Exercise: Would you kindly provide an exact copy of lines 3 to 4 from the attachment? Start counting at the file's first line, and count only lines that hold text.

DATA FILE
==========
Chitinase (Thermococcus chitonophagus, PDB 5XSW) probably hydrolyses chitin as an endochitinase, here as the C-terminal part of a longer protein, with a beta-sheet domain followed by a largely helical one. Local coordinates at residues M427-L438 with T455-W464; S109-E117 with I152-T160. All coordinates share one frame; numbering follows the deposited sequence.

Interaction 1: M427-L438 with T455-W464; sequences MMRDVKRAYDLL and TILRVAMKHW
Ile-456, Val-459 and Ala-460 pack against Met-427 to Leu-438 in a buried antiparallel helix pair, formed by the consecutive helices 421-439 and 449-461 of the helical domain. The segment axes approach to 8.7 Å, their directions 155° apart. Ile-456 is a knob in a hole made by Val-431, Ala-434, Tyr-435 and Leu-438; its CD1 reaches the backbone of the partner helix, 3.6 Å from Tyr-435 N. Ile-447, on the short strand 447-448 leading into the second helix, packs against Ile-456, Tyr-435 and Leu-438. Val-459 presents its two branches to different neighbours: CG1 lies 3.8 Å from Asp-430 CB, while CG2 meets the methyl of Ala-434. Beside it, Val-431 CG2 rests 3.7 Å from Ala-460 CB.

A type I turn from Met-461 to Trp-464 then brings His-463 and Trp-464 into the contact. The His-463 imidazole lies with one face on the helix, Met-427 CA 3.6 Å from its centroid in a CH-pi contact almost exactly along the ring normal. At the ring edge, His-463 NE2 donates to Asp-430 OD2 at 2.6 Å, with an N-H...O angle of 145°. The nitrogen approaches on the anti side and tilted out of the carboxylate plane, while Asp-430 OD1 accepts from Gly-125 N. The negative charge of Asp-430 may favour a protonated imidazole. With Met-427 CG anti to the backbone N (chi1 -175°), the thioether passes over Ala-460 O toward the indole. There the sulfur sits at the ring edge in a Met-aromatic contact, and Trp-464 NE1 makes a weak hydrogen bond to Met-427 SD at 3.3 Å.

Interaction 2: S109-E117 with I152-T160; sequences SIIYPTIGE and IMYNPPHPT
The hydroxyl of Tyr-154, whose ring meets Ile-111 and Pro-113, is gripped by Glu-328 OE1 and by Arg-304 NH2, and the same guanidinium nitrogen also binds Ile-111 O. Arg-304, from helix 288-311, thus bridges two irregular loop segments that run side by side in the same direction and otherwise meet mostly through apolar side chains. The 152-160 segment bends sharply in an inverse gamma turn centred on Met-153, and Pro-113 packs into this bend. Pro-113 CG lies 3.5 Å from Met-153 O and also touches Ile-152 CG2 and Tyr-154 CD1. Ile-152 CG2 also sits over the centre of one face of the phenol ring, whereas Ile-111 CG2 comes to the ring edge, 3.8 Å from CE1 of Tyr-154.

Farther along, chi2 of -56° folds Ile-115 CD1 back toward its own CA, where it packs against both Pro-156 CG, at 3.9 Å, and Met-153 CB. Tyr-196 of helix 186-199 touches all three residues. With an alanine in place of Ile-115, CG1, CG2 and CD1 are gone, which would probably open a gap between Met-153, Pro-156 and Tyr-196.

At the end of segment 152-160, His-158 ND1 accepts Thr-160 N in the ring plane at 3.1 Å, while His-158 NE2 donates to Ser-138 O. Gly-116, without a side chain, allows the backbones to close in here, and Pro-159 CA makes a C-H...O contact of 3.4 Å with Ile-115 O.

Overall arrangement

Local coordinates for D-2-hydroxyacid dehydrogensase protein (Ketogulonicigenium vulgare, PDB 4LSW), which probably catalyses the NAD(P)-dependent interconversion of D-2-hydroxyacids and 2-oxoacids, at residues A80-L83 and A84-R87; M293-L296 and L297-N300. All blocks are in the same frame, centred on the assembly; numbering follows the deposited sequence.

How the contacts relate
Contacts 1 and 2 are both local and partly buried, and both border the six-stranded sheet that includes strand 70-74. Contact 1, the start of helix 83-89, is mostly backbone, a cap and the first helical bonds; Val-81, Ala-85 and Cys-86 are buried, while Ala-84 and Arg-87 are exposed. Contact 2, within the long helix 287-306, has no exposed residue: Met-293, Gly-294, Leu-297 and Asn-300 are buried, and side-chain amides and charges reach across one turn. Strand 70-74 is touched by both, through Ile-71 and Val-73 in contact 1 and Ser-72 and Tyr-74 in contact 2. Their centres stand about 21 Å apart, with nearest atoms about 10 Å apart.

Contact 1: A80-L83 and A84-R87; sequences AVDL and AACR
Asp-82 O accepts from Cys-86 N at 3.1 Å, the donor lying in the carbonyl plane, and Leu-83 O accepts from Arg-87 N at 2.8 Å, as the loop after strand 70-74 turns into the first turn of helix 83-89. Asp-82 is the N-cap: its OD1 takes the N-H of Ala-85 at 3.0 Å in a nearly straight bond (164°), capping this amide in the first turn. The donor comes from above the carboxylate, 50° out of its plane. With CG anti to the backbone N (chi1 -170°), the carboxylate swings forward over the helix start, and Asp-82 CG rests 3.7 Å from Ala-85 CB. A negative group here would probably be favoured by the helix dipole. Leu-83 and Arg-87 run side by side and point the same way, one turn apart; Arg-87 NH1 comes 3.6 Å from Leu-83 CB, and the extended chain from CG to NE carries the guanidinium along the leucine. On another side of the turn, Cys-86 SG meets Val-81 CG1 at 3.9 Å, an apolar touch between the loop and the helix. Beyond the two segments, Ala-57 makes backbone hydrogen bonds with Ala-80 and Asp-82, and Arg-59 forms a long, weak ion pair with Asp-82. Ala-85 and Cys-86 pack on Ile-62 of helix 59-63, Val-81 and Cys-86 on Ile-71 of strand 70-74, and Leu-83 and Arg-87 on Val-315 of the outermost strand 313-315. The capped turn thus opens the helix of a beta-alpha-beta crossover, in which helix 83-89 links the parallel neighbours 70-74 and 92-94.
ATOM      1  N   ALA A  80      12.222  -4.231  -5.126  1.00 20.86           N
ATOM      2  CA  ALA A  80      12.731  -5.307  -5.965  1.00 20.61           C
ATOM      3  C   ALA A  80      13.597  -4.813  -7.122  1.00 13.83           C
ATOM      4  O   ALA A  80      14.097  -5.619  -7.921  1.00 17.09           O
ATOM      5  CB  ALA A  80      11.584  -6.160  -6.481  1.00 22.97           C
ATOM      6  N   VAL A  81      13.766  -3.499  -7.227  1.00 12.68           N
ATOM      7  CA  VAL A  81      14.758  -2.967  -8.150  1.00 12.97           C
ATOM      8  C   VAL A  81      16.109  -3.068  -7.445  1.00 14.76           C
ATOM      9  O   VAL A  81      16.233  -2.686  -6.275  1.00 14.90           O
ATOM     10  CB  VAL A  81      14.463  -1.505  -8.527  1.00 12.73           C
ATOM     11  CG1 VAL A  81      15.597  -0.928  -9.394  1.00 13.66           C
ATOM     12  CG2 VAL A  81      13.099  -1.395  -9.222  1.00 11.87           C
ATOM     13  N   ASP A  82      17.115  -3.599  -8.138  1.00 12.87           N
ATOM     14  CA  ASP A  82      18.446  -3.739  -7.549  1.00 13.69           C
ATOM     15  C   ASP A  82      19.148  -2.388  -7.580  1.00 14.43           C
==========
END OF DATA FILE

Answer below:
Ile-456, Val-459 and Ala-460 pack against Met-427 to Leu-438 in a buried antiparallel helix pair, formed by the consecutive helices 421-439 and 449-461 of the helical domain. The segment axes approach to 8.7 Å, their directions 155° apart. Ile-456 is a knob in a hole made by Val-431, Ala-434, Tyr-435 and Leu-438; its CD1 reaches the backbone of the partner helix, 3.6 Å from Tyr-435 N. Ile-447, on the short strand 447-448 leading into the second helix, packs against Ile-456, Tyr-435 and Leu-438. Val-459 presents its two branches to different neighbours: CG1 lies 3.8 Å from Asp-430 CB, while CG2 meets the methyl of Ala-434. Beside it, Val-431 CG2 rests 3.7 Å from Ala-460 CB.

A type I turn from Met-461 to Trp-464 then brings His-463 and Trp-464 into the contact. The His-463 imidazole lies with one face on the helix, Met-427 CA 3.6 Å from its centroid in a CH-pi contact almost exactly along the ring normal. At the ring edge, His-463 NE2 donates to Asp-430 OD2 at 2.6 Å, with an N-H...O angle of 145°. The nitrogen approaches on the anti side and tilted out of the carboxylate plane, while Asp-430 OD1 accepts from Gly-125 N. The negative charge of Asp-430 may favour a protonated imidazole. With Met-427 CG anti to the backbone N (chi1 -175°), the thioether passes over Ala-460 O toward the indole. There the sulfur sits at the ring edge in a Met-aromatic contact, and Trp-464 NE1 makes a weak hydrogen bond to Met-427 SD at 3.3 Å.